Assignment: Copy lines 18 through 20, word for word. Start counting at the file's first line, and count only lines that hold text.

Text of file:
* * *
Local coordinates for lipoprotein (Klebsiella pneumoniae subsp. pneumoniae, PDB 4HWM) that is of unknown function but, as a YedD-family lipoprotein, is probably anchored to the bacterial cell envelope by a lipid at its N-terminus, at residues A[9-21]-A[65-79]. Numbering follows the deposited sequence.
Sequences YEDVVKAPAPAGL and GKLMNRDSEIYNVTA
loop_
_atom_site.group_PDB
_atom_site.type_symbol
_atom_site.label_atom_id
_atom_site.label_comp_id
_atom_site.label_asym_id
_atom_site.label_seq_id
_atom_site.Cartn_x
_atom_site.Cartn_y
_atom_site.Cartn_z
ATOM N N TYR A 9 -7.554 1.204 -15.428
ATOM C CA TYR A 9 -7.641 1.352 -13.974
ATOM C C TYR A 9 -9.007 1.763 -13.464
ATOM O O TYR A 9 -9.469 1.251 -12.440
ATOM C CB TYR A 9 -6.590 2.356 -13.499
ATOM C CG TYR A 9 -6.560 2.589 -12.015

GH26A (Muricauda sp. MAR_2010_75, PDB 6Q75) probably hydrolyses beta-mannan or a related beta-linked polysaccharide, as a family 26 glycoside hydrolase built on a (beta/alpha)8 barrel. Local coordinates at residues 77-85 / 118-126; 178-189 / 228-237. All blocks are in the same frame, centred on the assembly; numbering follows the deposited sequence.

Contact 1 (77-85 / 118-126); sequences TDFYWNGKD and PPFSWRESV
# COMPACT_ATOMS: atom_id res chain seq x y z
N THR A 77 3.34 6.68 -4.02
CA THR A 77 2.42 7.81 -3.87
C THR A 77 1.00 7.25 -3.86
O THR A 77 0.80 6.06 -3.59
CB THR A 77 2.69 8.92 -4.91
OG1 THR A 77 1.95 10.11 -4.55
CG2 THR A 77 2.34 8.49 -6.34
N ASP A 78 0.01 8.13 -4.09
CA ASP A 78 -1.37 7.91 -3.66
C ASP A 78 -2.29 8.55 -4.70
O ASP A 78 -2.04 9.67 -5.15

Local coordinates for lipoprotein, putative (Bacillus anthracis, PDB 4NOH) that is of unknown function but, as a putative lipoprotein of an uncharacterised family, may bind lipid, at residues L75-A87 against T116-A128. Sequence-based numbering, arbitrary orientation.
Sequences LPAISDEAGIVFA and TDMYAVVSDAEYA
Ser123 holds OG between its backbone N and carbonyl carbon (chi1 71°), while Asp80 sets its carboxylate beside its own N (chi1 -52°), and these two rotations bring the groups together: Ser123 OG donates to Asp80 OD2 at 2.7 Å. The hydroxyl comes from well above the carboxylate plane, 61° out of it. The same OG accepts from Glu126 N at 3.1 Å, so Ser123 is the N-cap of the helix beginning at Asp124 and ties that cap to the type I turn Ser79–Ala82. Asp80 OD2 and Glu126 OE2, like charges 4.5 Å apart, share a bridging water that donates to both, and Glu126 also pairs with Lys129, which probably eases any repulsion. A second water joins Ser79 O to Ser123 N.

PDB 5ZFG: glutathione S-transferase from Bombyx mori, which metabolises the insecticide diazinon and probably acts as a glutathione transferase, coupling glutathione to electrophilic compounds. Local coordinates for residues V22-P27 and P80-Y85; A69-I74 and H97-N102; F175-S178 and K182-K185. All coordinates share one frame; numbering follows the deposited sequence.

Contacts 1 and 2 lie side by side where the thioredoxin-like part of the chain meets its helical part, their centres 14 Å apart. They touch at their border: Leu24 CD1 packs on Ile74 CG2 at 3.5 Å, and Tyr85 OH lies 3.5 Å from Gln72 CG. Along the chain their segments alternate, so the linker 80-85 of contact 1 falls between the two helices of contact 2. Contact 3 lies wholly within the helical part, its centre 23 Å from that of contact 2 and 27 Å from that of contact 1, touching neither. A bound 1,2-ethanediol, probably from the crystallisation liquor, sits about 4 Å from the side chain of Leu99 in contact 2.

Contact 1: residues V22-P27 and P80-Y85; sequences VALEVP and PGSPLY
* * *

ATOM C CG TYR A 9 -6.560 2.589 -12.015

GH26A (Muricauda sp. MAR_2010_75, PDB 6Q75) probably hydrolyses beta-mannan or a related beta-linked polysaccharide, as a family 26 glycoside hydrolase built on a (beta/alpha)8 barrel. Local coordinates at residues 77-85 / 118-126; 178-189 / 228-237. All blocks are in the same frame, centred on the assembly; numbering follows the deposited sequence.

Contact 1 (77-85 / 118-126); sequences TDFYWNGKD and PPFSWRESV